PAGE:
Windows 10: Windows 10 to make the Secure Boot alt-OS lock out a reality

Discus and support Windows 10 to make the Secure Boot alt-OS lock out a reality in Windows 10 News to solve the problem; Those of you with long memories will recall a barrage of complaints in the run up to Windows 8's launch that concerned the ability to install other... Discussion in 'Windows 10 News' started by groze, Mar 20, 2015.

  1. groze Win User

    Windows 10 to make the Secure Boot alt-OS lock out a reality

    groze, Mar 20, 2015
  2. jimbo45 Win User

    Hi there

    I still won't believe this -- as I've posted there are ZILLIONS of machines out there which don't support UEFI let alone secure boot.

    Ms wants as many machines as possible to move away from W7 (and XP of course) so it's not even feasible to THINK about only allowing machines with secure boot functionality to run Windows 10.

    Whatever that source says I still JUST DON'T BELIEVE IT. !!!!! Makes no sense whatsoever.

    Even if NEW machines need secure boot enabled what about older machines -- especially non UEFI machines. If a NON UEFI OS is also allowed then of course UEFI machines will also be able to load it.


    jimbo45, Mar 20, 2015
  3. suat.cini Win User
    suat.cini, Mar 20, 2015
  4. MohammadP Win User

    Windows 10 to make the Secure Boot alt-OS lock out a reality

    How to make make a particular OS as default boot.


    i recently purchased windows 10 and installed it on my laptop(my previous window was an unOrginal windows 10) , i selected volume 5 when installing.

    it asked me if i want to format drive C and then install the new windows and i said yes.

    but my problem now is that when i turn on my laptop there is 2 volumes and it asks me which volume do i want too choose 3 or 5.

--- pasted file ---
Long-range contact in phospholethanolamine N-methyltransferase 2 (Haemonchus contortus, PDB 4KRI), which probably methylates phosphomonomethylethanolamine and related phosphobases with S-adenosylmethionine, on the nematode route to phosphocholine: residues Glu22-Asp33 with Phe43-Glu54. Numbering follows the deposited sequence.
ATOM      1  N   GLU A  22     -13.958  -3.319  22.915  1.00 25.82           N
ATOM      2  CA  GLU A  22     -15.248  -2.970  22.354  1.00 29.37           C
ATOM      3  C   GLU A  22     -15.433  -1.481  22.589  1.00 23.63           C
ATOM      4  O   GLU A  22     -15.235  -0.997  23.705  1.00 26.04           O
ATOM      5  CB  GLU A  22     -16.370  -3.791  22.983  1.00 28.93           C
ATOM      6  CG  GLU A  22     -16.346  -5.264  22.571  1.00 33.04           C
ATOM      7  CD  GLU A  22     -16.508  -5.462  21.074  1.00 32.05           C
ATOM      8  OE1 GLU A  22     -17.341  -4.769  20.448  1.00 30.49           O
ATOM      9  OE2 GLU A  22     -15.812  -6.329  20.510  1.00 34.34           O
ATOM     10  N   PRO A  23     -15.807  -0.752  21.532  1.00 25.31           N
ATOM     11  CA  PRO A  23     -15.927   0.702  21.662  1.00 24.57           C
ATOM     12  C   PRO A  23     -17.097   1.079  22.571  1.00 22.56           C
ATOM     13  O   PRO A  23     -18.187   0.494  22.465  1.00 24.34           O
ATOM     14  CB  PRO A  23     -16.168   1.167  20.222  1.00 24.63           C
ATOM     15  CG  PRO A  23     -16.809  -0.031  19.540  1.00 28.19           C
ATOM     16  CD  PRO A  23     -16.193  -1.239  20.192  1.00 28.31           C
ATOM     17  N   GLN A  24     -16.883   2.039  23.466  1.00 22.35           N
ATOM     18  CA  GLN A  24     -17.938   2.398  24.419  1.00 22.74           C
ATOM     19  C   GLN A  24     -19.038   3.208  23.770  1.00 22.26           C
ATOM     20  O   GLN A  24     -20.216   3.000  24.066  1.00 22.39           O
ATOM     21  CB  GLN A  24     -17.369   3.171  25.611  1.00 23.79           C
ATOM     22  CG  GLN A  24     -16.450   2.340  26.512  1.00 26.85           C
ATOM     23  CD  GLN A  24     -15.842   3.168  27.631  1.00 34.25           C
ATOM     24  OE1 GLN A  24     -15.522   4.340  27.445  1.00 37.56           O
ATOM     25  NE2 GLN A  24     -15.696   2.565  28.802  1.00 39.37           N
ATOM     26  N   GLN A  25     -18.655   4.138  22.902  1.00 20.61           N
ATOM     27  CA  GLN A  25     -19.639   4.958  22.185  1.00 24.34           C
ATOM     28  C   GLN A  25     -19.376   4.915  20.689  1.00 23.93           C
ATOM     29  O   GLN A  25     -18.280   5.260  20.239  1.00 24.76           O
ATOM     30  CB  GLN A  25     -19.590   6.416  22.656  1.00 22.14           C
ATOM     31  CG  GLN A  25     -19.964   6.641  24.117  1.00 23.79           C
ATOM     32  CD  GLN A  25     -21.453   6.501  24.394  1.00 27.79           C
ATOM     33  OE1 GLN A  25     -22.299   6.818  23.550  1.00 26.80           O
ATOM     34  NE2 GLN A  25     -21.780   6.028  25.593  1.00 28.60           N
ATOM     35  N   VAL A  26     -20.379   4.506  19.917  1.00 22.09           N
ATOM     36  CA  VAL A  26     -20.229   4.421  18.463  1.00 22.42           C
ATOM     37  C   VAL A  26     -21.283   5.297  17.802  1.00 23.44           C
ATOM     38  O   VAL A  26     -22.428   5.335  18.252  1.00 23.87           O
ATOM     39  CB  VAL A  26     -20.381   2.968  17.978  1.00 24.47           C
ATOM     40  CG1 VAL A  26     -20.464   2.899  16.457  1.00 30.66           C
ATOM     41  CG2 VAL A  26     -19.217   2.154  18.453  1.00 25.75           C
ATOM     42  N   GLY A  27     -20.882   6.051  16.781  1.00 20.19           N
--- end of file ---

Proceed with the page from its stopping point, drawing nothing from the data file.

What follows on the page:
i dont want this to show again and i want the volume 3 be gone.

    how should i do that ?!?!


    Original title:2 operating system
    MohammadP, Mar 20, 2015
  5. groze Win User

    I hope you are correct. I want you to be correct. If not, then I see the free software foundation legal department taking care of this problem really quick, especially if you can't dual boot or can't boot to non-windows cd, dvd or usb drive. I have used Mini-wizard partition magic boot cd/dvd to fix issues. I have used Macrium Reflect outside of windows to backup and restore my computer.
    groze, Mar 20, 2015
  6. I'd LIKE to believe that all these recent announcements (e.g., UEFI required, no passwords anymore, and now Secure Boot required) are intended to address ONLY new machines that come with Win10 preloaded -- as the new Win8 machines came with UEFI.

    MS can't have it both ways -- they can't requires features that only the newest hardware will have, while, at the same time, making a big deal about giving away Win10 to (millions?) of Win7 machine owners. If Win10 actually does require all these new hardware features, then it's only going to be installable on a very small percentage of the existing Windows PC base.
    Mark Phelps, Mar 20, 2015
  7. Mystere Win User
    I find it amusing that the freedom loving crowd is crying foul that Microsoft is... giving oem's the freedom to choose.

    Wow, talk about irony.

    Also, you as the customer, have the freedom to choose an OEM that does not choose to limit your options, and those OEM's that give you the options will benefit with more sales.
    Mystere, Mar 20, 2015
  8. groze Win User

    Windows 10 to make the Secure Boot alt-OS lock out a reality


    That is not the point, it is the end user that should have the right to choose. In the U.S. try finding pre-installed Linux or a BSD or even an apple computer system for around $500.00 USD aside from the mini-mac. Systems with other operating systems are very hard to find at low cost. This may also effect computer shops. There are small business that depend on computer sales.

    I am not leasing the computer from the oem, I am buying it to use an operating system. Now if I want to remove that operating system or dual boot with another, I should be able to and use any operating system of my choice. Once I purchase it, it is my machine not theirs. I should be able to do anything with my system. In fact, I got really *Mad when I first got the windows 7 dell, saying you have to agree to this using to use your computer, no I don't it is mine that possible illegal in the U.S.. I know that dell might of included their own EULA in that but it was all done incorrectly. When I got the dell re-installation disk, I didn't have to agree to that anymore.

    I think even chromebooks you could remove google and install a Linux distro.
    groze, Mar 20, 2015
  9. jimbo45 Win User
    Hi there

    EXACTLY -- imagine the outcry if when buying a Car it said you could only fill up at SHELL gas stations or not drive after 15:00 each day.